The FTA bill is going nowhere as the opposition party is now proposing to put it on the national referendum. The opposition Democratic Party Chairman, Sohn Hakkyu, took it to the streets handing out leaflets to build support for blocking the Korea-U.S. FTA. The Democratic Party is insisting that the ISD(Investor-State Dispute Settlement) provision in the bill has toxin inside against Korea, and is demanding the government to re-re-negotiate with the U.S. which already signed the bill. With the ruling Grand National Party showing reluctance to pass the bill in fear of ugly physical fight against DP lawmakers, and with the DP taking it as part of their strategy for the presidential election next year, it seems it may take a while for the bill to pass the National Assembly.
I’m in dilemma. Sohn Hakkyu was the governor of Gyeonggi province, and came to Metaldyne Korea at the grand opening ceremony in 2005. He belonged to Grand National Party at that time, and was a strong advocate of FTA with the U.S.  He then defected to Democratic Party in 2007 when he was losing presidential party nomination to current president Lee Myungbak. Sohn now plans to run for presidential election again next year as the leader of Taliban against the FTA. Should I vote for him or not?  Many millions of Koreans have the same dilemma as they also once thought Sohn could be the best leader in the nation.

3. Auto Industry
Hyundai-Kia Chairman Chung Mongku met with the Chinese officials from Yancheng city, and signed a contract to build Kia’s third plant with an annual capacity of 300,000 units in the city where Kia’s two existing plants are located.  The groundbreaking will take place at the end of 2012 for completion in 2014. Kia official said the third plant is need to catch up with fast growing Chinese market,  which rose to 11.12 million vehicles last year, up 34% from 2009.Once Kia’s third plant is completed, Hyundai-Kia will have capacity of 1.73 million units in China, 200,000 more than 1.53 million capacity in Hyundai’s main Ulsan plant in Korea
The tall man in dark suit next to Chairman Chung is Mr.Seol, a Chinese born in Korea. One of seven vice chairmen under Chairman Chung, Mr.Seol has been the main man for Hyundai’s China project since early 2000, and has done a pretty good job with all the success stories in China. A living proof of “no quanxi, no business “in China.

2) Hyundai union selects new leader more militant
While Mr.Chung was upbeat at the signing ceremony for Kia’s 3rd plant, he was probably much stressed out at the bad news over the weekend. One of the main reasons Hyundai was successful last three years was from the union leader who was reasonable enough to avoid perennial strikes in favor of practical benefits for union members. So no strike during his three year leadership.  This might change as Hyundai union members have selected Moon Yongmoon as the new leader for the next two years. Supported by infamous Korean Confederation of Trade Unions, a Korean version of UAW, Moon announced he will fight for the transfer of outsource workers to regular employee status, for the repeal of time-off system, and for two 8 hour consecutive shifts that will eliminate mid night working. All the bad stuffs that will give a direct impact to Hyundai’s profitability.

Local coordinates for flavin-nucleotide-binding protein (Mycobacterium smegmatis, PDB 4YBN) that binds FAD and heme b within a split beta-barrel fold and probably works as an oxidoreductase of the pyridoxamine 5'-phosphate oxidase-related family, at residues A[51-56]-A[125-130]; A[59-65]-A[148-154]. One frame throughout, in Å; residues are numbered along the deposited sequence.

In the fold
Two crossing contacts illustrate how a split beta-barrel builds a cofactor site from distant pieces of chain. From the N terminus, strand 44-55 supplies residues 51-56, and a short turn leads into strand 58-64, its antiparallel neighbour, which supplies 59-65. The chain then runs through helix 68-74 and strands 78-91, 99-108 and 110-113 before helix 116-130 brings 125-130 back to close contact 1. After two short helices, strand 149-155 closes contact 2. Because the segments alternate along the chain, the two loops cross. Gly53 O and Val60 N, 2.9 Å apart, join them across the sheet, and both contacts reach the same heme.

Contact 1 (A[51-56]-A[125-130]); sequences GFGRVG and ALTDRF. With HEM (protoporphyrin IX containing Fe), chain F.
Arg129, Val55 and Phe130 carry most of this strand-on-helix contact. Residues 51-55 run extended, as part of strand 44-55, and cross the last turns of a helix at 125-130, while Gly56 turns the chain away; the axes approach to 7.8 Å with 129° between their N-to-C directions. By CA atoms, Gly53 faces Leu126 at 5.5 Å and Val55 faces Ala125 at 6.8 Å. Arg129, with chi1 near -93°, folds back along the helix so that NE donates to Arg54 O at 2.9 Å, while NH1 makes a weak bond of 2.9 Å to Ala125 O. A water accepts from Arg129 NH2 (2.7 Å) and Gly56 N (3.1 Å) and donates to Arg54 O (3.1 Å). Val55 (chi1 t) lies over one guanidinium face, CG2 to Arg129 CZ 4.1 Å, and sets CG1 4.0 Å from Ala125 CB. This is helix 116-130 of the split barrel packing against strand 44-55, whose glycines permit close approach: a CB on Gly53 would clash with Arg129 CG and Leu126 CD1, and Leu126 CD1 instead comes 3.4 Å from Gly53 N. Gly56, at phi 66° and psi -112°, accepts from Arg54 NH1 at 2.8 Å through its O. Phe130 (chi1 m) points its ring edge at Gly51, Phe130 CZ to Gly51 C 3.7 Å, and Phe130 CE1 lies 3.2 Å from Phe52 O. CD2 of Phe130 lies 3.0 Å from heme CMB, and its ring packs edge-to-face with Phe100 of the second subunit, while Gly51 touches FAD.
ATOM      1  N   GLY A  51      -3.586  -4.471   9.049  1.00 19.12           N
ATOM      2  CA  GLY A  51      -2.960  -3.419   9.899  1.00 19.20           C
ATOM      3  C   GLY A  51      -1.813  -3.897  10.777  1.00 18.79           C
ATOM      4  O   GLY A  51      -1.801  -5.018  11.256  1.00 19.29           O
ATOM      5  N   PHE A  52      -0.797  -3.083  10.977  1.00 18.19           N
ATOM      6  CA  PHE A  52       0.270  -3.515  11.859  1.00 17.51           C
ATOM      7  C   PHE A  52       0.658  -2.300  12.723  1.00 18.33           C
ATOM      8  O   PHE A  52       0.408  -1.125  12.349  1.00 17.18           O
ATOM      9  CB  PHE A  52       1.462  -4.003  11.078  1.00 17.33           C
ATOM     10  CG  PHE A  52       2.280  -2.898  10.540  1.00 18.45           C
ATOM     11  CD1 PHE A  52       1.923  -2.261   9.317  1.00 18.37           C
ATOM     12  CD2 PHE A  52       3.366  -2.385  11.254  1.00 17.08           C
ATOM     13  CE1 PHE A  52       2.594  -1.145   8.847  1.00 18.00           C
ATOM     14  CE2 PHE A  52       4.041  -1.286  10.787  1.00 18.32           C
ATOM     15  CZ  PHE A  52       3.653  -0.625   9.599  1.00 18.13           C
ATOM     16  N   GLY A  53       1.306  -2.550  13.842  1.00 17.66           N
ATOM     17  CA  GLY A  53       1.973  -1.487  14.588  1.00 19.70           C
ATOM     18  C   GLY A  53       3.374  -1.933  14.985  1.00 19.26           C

With Mr.Moon as the new union leader, Hyundai will face the reality again in which average three weeks a year can be wasted with strikes, much like what had been going on every year prior to three years ago. Many people in Hyundai management thus pray in despair that Mr.Moon somehow turn into another Sohn Hakkyu in Democratic Party, the master in about face.


Monday, October 24, 2011

Last Three Weeks in Korea - Oct. 24, 2011

1) Nayeon Choi’s win marks 100th LPGA win for Koreans
Korea’s Nayeon Choi won the LPGA Malaysia Tournament on Oct 16, her first win of the season, and the 100th for Korean female golfers, after beating Taiwan’s Yani Tseng by a stroke. The first LPGA win was by Okhee Ku who won the Standard Register Turquoise Classic in 1988. The 2nd and 3rd was by Oksoon Koo who won LPGA Toray Open in Japan 1994 and 1995 straight. The flood started in 1998 when rookie Seri Park won four LPGA wins, including two majors, in one season. Other Korean girls that have contributed 100th win are Mihyun Kim and Jiaye Shin with 8 wins each, Grace Park and Heewon Han with 6 wins, and Nayeon Choi with 5 wins.

Korean male golfers are humbled when compared to Korean girls in LPGA as K.J Choi and Y.E Yang are the only Korean PGA winners, totaling ten wins, 8 with K.J Choi and 2 with Y.E Yang. However, Korean males gave more impact to golf fans. Loot at Y.E. Yang with his dramatic 2009 PGA Championship win against Tiger Woods. So much exhausted from the stress of defeat, Tiger Woods hasn’t won any PGA tournament since then.  Impressed at Y.E Yang’s performance in 2009, Tiger’s wife Elin Nordegren took a private lesson from Yang on how to putt better.    

2) U.S. soldiers in Korea under curfew